ReviewCardiovascular Disease

Cardiac differentiation of pluripotent stem cells and implications for modeling the heart in health and disease

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Science Translational Medicine  04 Apr 2018:
Vol. 10, Issue 435, eaah5457
DOI: 10.1126/scitranslmed.aah5457

Figures

  • Fig. 1 Gene expression during human heart development.

    Shown are the key genes expressed in various compartments of the human heart. The genes depicted are essential for regional identity and cardiac function, and their expression is dependent on the stage of cardiac development. This genetic blueprint for heart development is crucial for proper identification and characterization of human pluripotent stem cell (hPSC)–derived cardiomyocyte (CM) subtypes. AVB, atrioventricular bundle; BB, bundle branches.

    Credit: A. Kitterman/Science Translational Medicine
  • Fig. 2 Methods to generate mature hPSC-derived CMs in vitro.

    Structural, functional, and metabolic characteristics of hPSC-derived CMs resemble those of fetal human CMs but not of adult human CMs. hPSC-derived CMs can be driven toward a more mature adult CM phenotype by (left) the addition of tri-iodo-l-thyronine (T3) thyroid hormone to the culture medium, (middle) by coculture with nonmyocyte cell types such as endothelial cells, or (right) by applying electrical stimulation or cycles of mechanical stress to the hPSC-derived CMs in culture.

    Credit: A. Kitterman/Science Translational Medicine
  • Fig. 3 Tissue engineering strategies to build a human heart in vitro.

    (Left) Engineered heart tissue can be generated by growing hPSC-derived CMs in a hydrogel system. (Middle) Engineered heart tissue has been generated from decellularized rat, pig, or human hearts that formed scaffolds, which were then repopulated by cardiac cells derived from hPSCs. (Right) In the future, hPSC-derived cardiac progenitor cells or cardiac cell subtypes will be bioprinted onto a three-dimensional (3D) heart scaffold to generate mini hearts in vitro.

    Credit: A. Kitterman/Science Translational Medicine

Tables

  • Table 1 Functional properties and diseases associated with different CM subtypes.

    Cardiac subtypeAction potential shapePropertiesAssociated diseases
    Sinoatrial nodal cellsEmbedded ImageSpontaneous depolarization; slow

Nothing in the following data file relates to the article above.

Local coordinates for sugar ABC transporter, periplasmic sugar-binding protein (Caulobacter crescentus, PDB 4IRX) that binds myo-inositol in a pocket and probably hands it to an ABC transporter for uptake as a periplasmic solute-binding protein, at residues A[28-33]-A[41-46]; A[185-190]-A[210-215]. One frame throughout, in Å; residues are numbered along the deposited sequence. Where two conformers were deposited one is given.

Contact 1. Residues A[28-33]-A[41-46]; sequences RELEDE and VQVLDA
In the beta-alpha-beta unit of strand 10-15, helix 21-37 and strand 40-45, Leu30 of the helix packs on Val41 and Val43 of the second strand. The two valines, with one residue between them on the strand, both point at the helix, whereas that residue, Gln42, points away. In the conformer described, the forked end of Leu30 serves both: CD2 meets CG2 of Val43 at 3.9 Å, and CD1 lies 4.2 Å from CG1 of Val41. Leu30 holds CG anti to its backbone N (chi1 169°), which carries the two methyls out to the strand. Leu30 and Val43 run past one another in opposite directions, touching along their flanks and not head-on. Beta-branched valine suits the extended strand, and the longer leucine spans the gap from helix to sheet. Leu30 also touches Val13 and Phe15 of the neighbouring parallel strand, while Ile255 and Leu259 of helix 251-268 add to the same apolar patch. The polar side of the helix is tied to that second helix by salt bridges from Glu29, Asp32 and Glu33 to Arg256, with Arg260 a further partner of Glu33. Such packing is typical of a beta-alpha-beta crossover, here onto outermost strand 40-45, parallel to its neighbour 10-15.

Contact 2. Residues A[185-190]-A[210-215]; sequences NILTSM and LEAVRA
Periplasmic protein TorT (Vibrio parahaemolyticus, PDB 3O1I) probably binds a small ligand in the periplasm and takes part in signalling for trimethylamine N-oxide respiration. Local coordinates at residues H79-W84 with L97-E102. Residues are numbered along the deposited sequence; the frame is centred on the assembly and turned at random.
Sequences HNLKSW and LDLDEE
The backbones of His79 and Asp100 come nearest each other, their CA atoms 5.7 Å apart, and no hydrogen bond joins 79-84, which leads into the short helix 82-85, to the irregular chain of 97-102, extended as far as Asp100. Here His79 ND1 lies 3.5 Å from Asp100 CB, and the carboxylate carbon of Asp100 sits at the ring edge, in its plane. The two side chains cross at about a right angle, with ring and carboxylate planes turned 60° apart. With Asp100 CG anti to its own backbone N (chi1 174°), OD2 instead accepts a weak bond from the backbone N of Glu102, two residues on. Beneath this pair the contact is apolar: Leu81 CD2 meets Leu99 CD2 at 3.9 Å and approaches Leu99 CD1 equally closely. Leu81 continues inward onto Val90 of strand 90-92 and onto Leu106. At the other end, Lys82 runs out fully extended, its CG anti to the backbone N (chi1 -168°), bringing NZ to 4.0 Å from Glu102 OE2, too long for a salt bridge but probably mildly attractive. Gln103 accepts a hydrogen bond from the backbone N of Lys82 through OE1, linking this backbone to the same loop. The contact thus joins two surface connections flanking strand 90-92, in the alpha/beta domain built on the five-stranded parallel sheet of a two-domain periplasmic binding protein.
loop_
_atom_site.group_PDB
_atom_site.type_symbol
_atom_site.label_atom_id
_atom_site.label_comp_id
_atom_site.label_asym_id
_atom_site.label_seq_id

action potential upstroke mediated
    by calcium currents and almost
    complete absence of fast sodium
    currents; lacks IK1 current but has
    prominent If current
    Sinus bradycardia, sinoatrial block,
    bradycardia-tachycardia syndrome
    Atrioventricular nodal cellsEmbedded ImageSimilar to the sinoatrial nodal cells
    but with slower intrinsic rate
    Atrioventricular block,
    atrioventricular nodal reentrant
    tachycardia
    Atrial cellsEmbedded ImageMore negative resting membrane
    potential compared to pacemaker
    cells; shorter action potential
    duration compared to ventricular
    CMs; prominent IKur and IKACh
    currents
    Atrial fibrillation
    Ventricular cellsEmbedded ImageAction potentials with a clear plateau
    phase; prominent IK1, IKr, and IKs
    currents; transmural heterogeneity
    Rhythm disorders (long QT
    syndrome, LEOPARD syndrome,
    catecholaminergic polymorphic
    ventricular tachycardia),
    cardiomyopathies (hypertrophic
    cardiomyopathy, dilated
    cardiomyopathy, arrhythmogenic
    right ventricular cardiomyopathy)
    Purkinje cellsEmbedded ImageLonger action potentials with a more
    negative plateau phase;
    prominent Ito current compared to
    ventricular CMs
    Congenital histiocytoid
    cardiomyopathy
  • Table 2 Generating cardiac cell subtypes from PSCs.

    hESCs, human embryonic stem cells; mESCs, mouse embryonic stem cells; hiPSCs, human induced pluripotent stem cells; FGF, fibroblast growth factor; BMP4, bone morphogen protein 4; TGF-β, transcription growth factor–β; WNT, wingless/integrated; cAMP, cyclic adenosine 3′,5′-monophosphate.

    Cardiac subtypeSourceApproach
    Sinoatrial
    node–like cells
    mESCsOverexpression of Tbx3, overexpression of Shox2
    hESCs/hiPSCsInhibition of FGF/BMP signaling in cardiac progenitor cells generated an NKX2.5/Podoplanin+ population
    that gave rise to sinoatrial node–like cells upon differentiation
    hESCs/hiPSCsActivation of BMP/retinoic acid signaling plus inhibition of FGF, TGF-β, and WNT signaling
    Atrial-like cellsmESCs/hESCsActivation of retinoic acid signaling
    mESCsGremlin-based inhibition of BMP signaling
    Ventricular-like cellshESCsInhibition of retinoic acid signaling
    hiPSCsInhibition of WNT signaling
    Purkinje cellsmESCsActivation of cAMP signaling

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